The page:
The Internet development in the Ukraine predominatingly depends on commercial investments because the government does not give financial assets; however, as was shown in , economic and social benefits in this case can be obtained. In comparison with others countries, the annual costs per capita for development of information technologies in the Ukraine are very little and do not exceed 3 EURO  (figure 4).
The current and likely impact of the Internet in the Ukraine is in education, business, and research (40 to 50 percent of Internet users are connected through academic institutions). We are continuing to develop a global Internet project -- the first in the Ukraine (and also in the former Soviet Union in the whole) -- the system for Creation and Dissemination of Current Research Information (CRIS) , which will have worldwide impact by stimulating high-technological research in modern sensors and microsystems. It is a dynamic, interactive information resource for technology transfer, inter-institutional collaboration, and public access to research information. The statistics show more than 13,000 page views during the first five months of existence.
Figure 4. Annual costs per capita for development of information technologies
If in education and research there is constantly increasing Internet usage, then it is not possible to expect the rapid development of electronic commerce in the Ukraine (at least in the Western region). Internet services of this kind are rather new in the Ukraine. A majority of users (79.3 percent) are aware of such services, and 56.3 percent of users are interested in similar services. However, one of the restrictive factors of electronic commerce development in the Ukraine is that the majority of the companies (63.5 percent) do not have their own Web site, and 33.1 percent of the companies are not even interested in creating one.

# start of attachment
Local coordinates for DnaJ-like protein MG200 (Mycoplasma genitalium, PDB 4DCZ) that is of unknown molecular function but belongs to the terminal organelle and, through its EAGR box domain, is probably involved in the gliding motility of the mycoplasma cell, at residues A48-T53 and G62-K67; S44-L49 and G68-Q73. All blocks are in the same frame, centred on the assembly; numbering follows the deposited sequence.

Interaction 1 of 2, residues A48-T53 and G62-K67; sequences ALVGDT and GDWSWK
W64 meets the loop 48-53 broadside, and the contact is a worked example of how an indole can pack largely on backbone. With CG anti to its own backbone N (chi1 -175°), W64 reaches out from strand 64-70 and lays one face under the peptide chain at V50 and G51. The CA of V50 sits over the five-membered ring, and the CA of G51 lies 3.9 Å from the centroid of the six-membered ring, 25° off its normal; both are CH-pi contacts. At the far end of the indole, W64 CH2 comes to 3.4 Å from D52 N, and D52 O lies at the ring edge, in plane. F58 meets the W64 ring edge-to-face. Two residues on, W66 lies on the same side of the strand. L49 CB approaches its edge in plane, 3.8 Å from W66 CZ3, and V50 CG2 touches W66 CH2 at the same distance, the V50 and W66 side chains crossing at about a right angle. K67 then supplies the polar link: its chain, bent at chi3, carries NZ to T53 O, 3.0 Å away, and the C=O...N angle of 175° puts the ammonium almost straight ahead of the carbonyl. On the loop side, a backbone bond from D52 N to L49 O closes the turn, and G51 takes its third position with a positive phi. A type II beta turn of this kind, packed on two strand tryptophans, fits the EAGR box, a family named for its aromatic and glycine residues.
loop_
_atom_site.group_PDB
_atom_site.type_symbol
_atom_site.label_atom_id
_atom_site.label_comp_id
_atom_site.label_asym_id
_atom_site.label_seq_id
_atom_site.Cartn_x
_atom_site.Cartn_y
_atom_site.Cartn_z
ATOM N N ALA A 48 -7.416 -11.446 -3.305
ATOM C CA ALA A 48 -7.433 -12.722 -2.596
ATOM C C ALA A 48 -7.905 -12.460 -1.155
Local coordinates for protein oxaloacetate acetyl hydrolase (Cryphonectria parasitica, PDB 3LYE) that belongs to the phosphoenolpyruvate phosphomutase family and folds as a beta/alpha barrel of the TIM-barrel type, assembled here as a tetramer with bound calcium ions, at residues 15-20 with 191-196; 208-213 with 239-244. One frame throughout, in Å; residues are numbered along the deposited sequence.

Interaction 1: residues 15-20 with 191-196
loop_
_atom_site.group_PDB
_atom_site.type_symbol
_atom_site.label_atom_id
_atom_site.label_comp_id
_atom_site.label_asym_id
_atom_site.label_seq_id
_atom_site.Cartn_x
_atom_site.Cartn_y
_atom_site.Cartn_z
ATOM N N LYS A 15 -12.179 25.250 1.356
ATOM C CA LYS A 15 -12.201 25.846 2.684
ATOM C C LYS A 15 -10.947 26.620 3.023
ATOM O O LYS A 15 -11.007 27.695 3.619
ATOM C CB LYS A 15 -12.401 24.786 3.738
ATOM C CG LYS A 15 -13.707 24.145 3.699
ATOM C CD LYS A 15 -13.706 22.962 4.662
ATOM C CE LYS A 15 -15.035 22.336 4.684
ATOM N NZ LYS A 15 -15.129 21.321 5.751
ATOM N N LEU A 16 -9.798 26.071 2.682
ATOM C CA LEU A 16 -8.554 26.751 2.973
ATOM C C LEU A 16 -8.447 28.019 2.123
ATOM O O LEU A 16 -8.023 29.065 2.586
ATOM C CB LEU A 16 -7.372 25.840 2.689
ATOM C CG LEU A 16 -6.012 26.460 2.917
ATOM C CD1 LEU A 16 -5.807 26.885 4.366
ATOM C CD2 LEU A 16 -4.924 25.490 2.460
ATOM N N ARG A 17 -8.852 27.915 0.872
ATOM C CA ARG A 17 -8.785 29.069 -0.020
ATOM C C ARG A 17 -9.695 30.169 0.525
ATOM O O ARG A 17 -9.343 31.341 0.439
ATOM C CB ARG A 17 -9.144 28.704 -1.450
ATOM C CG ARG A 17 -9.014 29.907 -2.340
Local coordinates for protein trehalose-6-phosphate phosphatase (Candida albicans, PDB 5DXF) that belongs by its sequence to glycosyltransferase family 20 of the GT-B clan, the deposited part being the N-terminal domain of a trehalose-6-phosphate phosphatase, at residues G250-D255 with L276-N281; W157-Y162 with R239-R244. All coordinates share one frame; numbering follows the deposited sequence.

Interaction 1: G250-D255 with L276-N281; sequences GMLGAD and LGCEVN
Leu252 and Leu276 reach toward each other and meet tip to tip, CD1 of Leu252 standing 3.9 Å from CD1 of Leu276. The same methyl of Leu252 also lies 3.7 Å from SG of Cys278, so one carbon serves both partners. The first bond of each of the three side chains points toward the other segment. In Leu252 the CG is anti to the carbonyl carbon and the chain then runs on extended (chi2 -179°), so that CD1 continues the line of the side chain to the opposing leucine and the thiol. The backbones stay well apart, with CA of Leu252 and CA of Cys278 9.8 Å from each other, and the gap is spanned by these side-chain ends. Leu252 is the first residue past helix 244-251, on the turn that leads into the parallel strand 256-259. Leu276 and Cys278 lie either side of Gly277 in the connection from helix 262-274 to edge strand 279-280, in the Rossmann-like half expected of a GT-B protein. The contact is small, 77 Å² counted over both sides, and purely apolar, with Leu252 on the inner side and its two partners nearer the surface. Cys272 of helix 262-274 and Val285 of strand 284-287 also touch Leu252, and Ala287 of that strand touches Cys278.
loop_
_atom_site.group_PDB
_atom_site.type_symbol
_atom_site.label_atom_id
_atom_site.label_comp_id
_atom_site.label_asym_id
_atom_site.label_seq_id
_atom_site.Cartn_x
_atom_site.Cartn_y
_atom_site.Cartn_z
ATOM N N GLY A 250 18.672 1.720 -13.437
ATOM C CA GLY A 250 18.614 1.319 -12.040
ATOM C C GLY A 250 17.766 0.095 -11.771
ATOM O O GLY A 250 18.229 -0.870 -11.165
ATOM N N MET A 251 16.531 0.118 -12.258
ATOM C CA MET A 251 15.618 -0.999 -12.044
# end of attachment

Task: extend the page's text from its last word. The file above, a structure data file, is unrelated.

In spite of the fact that some companies spend about 10 percent of their profits on advertising, only a few have spent any money for Web sites and Web page creation.
A different situation exists in the Eastern part of the Ukraine. It is the region with more developed electronic commerce; a virtual shopping street was created in Zaporozhye . The information providers attempted to create a virtual reflection of the market in the Eastern region of the Ukraine. The basic idea of the Web site is to collect in one place the information about different goods, prices, and services to allow users the possibility of placing orders and receiving invoices.
Two main barriers impair development of the Internet in the Ukraine. The first obstacle is the high price of Internet access. The second set of obstacles is lack of infrastructure and efforts to monopolize the Internet service. As a result, prices are well above those market prices available in competitive systems. There is another objective reason: The barriers are not just technological but economical and institutional. The rate of unemployment is high, and the external public debt of the country still strongly limits the government's budgetary freedom. In order to truly understand the obstacles that indirectly affect growth of the Internet in the Ukraine, one must take into account both the absence of a developed Ukrainian capital market and the high cost of credit, both of which limit growth of technology start-ups.
What is necessary for successful investments in Internet development in the Ukraine?
In our opinion, it is necessary to address the following issues first of all.
Do not be oriented toward the state or large companies that have worked for a long time in the Internet service market. Focus on the small or medium enterprises (countries in Western Europe have had postive experiences in developing and supporting the SMEs). It is the most prosperous sector of the Ukrainian economy, numbering about 150,000 different companies. It is actively developing enterprises. The alternative solution is to create small and medium joint ventures.